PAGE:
Finally, now you should be able to turn your sin wave into an real instrument. This only makes sense if you have something handy that could send MIDI events to aRts. I'll describe here how you can use some external keyboard, but a midibus aware sequence like Brahms will work as well.
First of all, clean up on your desktop until you only have one aRts-builder with the sine wave structure running (not executing). Then, three times go to Ports->Create IN audio signal, and three times to Ports->Create OUT audio signal. Place the ports somewhere.
Finally, go to Ports+Change positions and names and call the ports frequency, velocity, pressed, left, right, done.
Finally, you can delete the Synth_SEQUENCE module, and rather connect connect the frequency input port of the structure to the Synth_FREQUENCY frequency port. Hm. But what do do about pos?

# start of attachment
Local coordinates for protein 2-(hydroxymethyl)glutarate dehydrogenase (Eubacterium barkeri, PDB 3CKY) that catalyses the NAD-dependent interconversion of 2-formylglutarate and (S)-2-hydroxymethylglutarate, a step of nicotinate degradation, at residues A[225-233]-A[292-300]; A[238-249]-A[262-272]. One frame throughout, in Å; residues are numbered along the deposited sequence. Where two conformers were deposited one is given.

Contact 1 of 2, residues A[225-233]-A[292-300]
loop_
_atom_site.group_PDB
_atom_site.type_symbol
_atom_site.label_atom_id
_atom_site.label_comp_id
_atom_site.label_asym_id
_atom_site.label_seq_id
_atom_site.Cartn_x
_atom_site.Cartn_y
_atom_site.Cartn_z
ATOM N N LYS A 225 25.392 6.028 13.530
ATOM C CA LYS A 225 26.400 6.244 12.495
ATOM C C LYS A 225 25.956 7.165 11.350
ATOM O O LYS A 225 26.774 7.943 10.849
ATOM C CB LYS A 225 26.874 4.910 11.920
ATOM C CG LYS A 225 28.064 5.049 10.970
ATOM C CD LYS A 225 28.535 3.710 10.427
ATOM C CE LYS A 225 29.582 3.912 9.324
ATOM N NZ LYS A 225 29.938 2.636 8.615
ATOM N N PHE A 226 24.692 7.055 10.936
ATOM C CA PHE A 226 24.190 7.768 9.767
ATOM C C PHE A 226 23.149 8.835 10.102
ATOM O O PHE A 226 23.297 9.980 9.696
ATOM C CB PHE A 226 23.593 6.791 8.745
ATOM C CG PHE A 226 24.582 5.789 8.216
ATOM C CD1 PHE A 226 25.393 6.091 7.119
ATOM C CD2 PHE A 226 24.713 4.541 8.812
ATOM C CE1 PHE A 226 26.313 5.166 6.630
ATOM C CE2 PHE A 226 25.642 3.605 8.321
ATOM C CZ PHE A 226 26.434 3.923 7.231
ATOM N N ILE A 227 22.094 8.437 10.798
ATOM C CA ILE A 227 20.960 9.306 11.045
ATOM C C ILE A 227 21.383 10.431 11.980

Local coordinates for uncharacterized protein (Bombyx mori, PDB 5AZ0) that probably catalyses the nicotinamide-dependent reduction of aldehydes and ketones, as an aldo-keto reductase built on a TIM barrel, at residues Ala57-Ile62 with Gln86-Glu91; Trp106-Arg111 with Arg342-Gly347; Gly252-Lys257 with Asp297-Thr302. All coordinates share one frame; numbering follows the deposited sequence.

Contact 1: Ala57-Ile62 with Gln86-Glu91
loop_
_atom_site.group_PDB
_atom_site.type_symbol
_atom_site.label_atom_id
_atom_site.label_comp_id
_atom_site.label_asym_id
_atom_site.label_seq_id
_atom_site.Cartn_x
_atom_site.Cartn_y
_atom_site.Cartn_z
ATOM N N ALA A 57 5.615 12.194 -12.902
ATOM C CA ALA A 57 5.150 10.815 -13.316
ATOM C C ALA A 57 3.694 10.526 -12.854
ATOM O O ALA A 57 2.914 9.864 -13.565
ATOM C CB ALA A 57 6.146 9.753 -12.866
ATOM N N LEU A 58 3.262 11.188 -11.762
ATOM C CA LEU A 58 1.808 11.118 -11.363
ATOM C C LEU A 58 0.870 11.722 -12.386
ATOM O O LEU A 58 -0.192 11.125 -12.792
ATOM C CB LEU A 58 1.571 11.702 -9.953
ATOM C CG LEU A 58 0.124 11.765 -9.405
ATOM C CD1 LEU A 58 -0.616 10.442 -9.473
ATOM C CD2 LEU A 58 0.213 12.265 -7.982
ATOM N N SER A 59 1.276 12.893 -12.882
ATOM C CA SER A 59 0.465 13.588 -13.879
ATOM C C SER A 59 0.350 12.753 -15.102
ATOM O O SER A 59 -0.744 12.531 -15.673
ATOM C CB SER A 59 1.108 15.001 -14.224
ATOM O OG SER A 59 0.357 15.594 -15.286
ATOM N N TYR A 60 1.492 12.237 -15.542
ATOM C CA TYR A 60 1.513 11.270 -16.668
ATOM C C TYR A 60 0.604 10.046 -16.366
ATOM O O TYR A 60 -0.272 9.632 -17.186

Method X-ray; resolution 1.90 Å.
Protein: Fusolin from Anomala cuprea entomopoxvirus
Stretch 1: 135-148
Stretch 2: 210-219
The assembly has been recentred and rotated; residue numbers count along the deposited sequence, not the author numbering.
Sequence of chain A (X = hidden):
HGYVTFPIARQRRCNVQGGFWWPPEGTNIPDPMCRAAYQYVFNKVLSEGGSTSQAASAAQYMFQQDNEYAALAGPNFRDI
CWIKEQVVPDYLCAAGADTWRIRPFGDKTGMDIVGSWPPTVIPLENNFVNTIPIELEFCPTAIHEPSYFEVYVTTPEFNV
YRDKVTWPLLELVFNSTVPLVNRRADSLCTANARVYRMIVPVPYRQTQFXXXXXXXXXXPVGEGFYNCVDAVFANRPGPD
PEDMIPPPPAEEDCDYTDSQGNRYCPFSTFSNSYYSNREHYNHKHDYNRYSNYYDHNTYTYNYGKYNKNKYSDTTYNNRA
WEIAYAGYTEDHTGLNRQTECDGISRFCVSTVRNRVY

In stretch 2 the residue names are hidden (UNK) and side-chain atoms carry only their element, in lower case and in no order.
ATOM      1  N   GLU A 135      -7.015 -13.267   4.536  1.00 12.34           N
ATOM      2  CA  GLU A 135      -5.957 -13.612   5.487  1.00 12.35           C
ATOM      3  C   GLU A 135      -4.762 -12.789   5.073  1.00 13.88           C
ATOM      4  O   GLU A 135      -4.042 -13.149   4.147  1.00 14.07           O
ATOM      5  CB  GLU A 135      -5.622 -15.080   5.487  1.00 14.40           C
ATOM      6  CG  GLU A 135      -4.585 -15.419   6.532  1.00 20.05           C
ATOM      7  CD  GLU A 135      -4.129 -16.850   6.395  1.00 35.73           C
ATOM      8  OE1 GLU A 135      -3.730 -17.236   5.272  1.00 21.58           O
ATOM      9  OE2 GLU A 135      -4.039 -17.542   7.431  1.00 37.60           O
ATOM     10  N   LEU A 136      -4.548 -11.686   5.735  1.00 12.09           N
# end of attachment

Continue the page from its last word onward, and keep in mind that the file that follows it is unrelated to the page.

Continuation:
We don't have this, because with no algorithm in the world, you can predict when the user will release the note he just pressed on the midi keyboard. So we rather have a pressed parameter instead that just indicates wether the user still holds down the key. (pressed = 1: key still hold down, pressed = 0: key released)
That means the Synth_PSCALE object also must be replaced now. Plug in a Synth_ENVELOPE_ADSR instead (from Modules->Synthesis->Envelopes). Connect:
Set the parameters attack to 0.1, decay to 0.2, sustain to 0.7, release to 0.1.
Another thing we need to think of is that the instrument structure somehow should know when it is ready playing and then be cleaned up, because otherwise it would be never stopped even if the note has been released. Fortunately, the ADSR envelope knows when the will be nothing to hear anymore, since it anyway scales the signal to zero at some point after the note has been released.